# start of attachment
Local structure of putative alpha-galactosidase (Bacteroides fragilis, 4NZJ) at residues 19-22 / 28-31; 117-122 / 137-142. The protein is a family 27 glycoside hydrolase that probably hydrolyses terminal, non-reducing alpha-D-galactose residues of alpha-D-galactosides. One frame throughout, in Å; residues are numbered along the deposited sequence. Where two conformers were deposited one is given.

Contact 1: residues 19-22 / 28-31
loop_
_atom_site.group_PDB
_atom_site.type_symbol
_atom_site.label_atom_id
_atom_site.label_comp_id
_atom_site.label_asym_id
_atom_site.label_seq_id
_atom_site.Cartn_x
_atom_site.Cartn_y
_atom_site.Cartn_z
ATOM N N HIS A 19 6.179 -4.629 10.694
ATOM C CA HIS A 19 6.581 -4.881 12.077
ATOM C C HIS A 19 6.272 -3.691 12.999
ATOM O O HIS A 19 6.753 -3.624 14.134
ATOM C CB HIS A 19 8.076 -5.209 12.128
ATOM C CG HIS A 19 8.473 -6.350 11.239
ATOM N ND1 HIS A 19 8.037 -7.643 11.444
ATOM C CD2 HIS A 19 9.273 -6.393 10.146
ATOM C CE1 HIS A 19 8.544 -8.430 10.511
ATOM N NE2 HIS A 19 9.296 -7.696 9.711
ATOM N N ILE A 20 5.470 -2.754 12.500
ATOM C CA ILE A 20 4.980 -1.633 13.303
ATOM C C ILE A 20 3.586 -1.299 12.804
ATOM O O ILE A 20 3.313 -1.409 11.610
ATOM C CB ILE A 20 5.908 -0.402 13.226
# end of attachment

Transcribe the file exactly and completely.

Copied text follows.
Local structure of putative alpha-galactosidase (Bacteroides fragilis, 4NZJ) at residues 19-22 / 28-31; 117-122 / 137-142. The protein is a family 27 glycoside hydrolase that probably hydrolyses terminal, non-reducing alpha-D-galactose residues of alpha-D-galactosides. One frame throughout, in Å; residues are numbered along the deposited sequence. Where two conformers were deposited one is given.

Contact 1: residues 19-22 / 28-31
loop_
_atom_site.group_PDB
_atom_site.type_symbol
_atom_site.label_atom_id
_atom_site.label_comp_id
_atom_site.label_asym_id
_atom_site.label_seq_id
_atom_site.Cartn_x
_atom_site.Cartn_y
_atom_site.Cartn_z
ATOM N N HIS A 19 6.179 -4.629 10.694
ATOM C CA HIS A 19 6.581 -4.881 12.077
ATOM C C HIS A 19 6.272 -3.691 12.999
ATOM O O HIS A 19 6.753 -3.624 14.134
ATOM C CB HIS A 19 8.076 -5.209 12.128
ATOM C CG HIS A 19 8.473 -6.350 11.239
ATOM N ND1 HIS A 19 8.037 -7.643 11.444
ATOM C CD2 HIS A 19 9.273 -6.393 10.146
ATOM C CE1 HIS A 19 8.544 -8.430 10.511
ATOM N NE2 HIS A 19 9.296 -7.696 9.711
ATOM N N ILE A 20 5.470 -2.754 12.500
ATOM C CA ILE A 20 4.980 -1.633 13.303
ATOM C C ILE A 20 3.586 -1.299 12.804
ATOM O O ILE A 20 3.313 -1.409 11.610
ATOM C CB ILE A 20 5.908 -0.402 13.226